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Inflation’s sticky situation

| November 8, 2019

This document is intended for institutional investors and is not subject to all of the independence and disclosure standards applicable to debt research reports prepared for retail investors.

There are a million and one different ways to parse the inflation data.  Headline inflation, core inflation, trimmed mean and the list goes on. The tea leaves of inflation also fall into categories based on how often a particular item changes price.  It turns out that categories with relatively infrequent changes tend to offer embedded information about inflation expectations and, in turn, provide some predictive power for broad inflation.

Flexible and sticky prices

Academic economics have delved deeply into the CPI data to see how often prices actually change for all of the categories.  According to one highly detailed study, the average line item changed prices once every 4.3 months.  Some categories saw prices chang quite frequently, such as gasoline.  Other goods and services go long stretches between price changes. For example, the study found that coin-operated laundries changed prices only about once every 6.5 years.

Economists at the Atlanta and Cleveland Fed banks have developed a systematic approach for looking at prices using this filter.  Any category that registers price changes more frequently than average are considered flexible-price items and those for which prices change less frequently than average are considered sticky-price items.

Aggregating the two groups, Cleveland Fed economists found that flexible-price items, which account for roughly 98% of month-to-month volatility in the CPI, tend to be more correlated than sticky-price items with economic conditions such as labor market slack.  For many sticky-price items, the costs of changing prices are substantial.  Consider a soda machine.  If the machine charges 50 cents for a soda and canned soda prices increase by 2%, vendors are not going to change the machine’s price to 51 cents.  Rather, vendors will wait until there has been a substantial price hike and then raise the price, perhaps to 75 cents.  In contrast, gasoline stations can change their prices virtually daily, with little nuisance, as pumps can be reprogrammed quite easily.

Since sticky-price items tend to see infrequent changes, the price setters for these items will take into account not only what has occurred in the past but also some sense of inflation expectations.  For example, if there is a broad expectation that soda prices are likely to increase substantially, then the vendor might bump up the machine’s charge to 75 cents, even if the actual cost of a can of soda has only moved from 50 cents to 60 cents.  In contrast, if soda prices are expected to remain steady for a long time, vendors may not go to the trouble of adjusting prices in their machines.

This insight suggests that a sticky-price aggregate might offer some value for predicting inflation, since it has embedded information on inflation expectations.  Cleveland Fed economists found that the sticky price index did a better job than the overall CPI at forecasting inflation, and the marginal predictive benefit got bigger as the time horizon extended further into the future.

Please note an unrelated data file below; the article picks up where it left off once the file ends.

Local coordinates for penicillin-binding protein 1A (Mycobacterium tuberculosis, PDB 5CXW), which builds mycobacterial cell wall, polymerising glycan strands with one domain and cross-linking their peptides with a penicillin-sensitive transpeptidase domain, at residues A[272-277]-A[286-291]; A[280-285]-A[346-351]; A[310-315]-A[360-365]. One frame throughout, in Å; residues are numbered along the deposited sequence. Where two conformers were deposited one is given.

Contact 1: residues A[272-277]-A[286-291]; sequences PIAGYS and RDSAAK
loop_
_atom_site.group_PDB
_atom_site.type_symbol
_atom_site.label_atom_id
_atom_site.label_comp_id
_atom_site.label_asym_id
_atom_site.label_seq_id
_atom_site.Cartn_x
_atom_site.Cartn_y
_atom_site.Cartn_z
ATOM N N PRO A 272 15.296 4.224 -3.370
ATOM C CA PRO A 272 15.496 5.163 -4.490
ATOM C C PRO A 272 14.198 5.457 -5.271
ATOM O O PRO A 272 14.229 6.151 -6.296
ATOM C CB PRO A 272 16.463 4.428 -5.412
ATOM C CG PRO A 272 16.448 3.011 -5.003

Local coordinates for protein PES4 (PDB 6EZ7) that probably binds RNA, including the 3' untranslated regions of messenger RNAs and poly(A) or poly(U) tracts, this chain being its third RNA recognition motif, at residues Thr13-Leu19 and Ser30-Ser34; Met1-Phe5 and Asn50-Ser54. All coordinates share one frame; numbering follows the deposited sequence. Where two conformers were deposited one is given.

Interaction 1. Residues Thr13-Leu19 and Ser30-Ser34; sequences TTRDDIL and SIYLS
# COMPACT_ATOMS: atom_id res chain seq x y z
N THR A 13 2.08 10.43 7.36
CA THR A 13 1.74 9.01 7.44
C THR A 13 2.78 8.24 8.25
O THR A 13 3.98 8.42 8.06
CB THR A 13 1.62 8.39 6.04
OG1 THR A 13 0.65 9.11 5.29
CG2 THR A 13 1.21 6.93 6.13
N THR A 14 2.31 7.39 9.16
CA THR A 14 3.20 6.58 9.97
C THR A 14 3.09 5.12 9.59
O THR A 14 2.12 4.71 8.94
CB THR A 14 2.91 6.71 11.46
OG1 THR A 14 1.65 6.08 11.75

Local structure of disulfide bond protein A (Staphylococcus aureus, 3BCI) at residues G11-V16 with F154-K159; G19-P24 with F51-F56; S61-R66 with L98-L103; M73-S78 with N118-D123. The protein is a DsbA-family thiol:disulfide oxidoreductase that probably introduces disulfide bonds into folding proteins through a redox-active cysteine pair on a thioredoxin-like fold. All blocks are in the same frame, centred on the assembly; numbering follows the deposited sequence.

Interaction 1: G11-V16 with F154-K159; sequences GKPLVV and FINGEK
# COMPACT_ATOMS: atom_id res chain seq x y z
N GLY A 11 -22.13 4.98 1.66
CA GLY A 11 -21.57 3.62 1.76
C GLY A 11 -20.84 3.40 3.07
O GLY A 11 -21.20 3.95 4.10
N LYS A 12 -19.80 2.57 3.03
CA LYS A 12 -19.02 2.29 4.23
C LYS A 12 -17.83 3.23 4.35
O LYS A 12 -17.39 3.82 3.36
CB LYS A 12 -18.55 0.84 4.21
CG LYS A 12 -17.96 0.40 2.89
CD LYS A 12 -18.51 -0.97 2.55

Based on this insight, Atlanta Fed economists have calculated and continue to update various flexible-price and sticky-price CPI indices as a supplement to the more popular aggregates.  The latest 12-month change for the flexible-price and sticky-price aggregates are shown here.

Exhibit 1: 12-Month Change in flexible-price and sticky-price CPI

Source: Federal Reserve Bank of Atlanta

The flexible-price gauge (the darker line) has cooled substantially over the past year, though the bulk of the moderation reflects the drop in energy prices.  The core ex-food and energy flexible price gauge has risen by 1.1% over the past 12 months, matching the highest reading since 2013 (Exhibit 2).

Exhibit 2: 12-month change in core flexible-price CPI

Source: Federal Reserve Bank of Atlanta

More importantly, the sticky-price CPI has crept higher over the course of 2019, reaching 2.7% in August and September, which matches the highest reading in over a decade.  While the movement has not been especially large, the Atlanta Fed sticky-price gauge suggests that the underlying inflation trend may be inching up, consistent with my view that the Fed will finally see the core PCE deflator measure—and probably the headline index as well—move decisively above its 2% target in 2020.  Indeed, this finding should not be particularly surprising, as virtually every major indicator of underlying inflation other than the core PCE deflator is sitting at multi-year highs.

For what it’s worth, the sticky-price framework for parsing the CPI is a more formalized version of how I have broken down and discussed the core CPI for years, pulling out what I have called the Fearsome Five (apparel, new and used motor vehicles, hotel rates, and airfares), the five most volatile and noisy line items within the core, and looking at that grouping and the ex-Fearsome Five to get a sense of whether fluctuations in the core CPI are being driven by one or two anomalies or reflect more persistent movements.  Similar to the sticky-price CPI, the core CPI ex-Fearsome Five shows a modest acceleration in recent month, which could be noise but may also be telling us something about the underlying path of price hikes.

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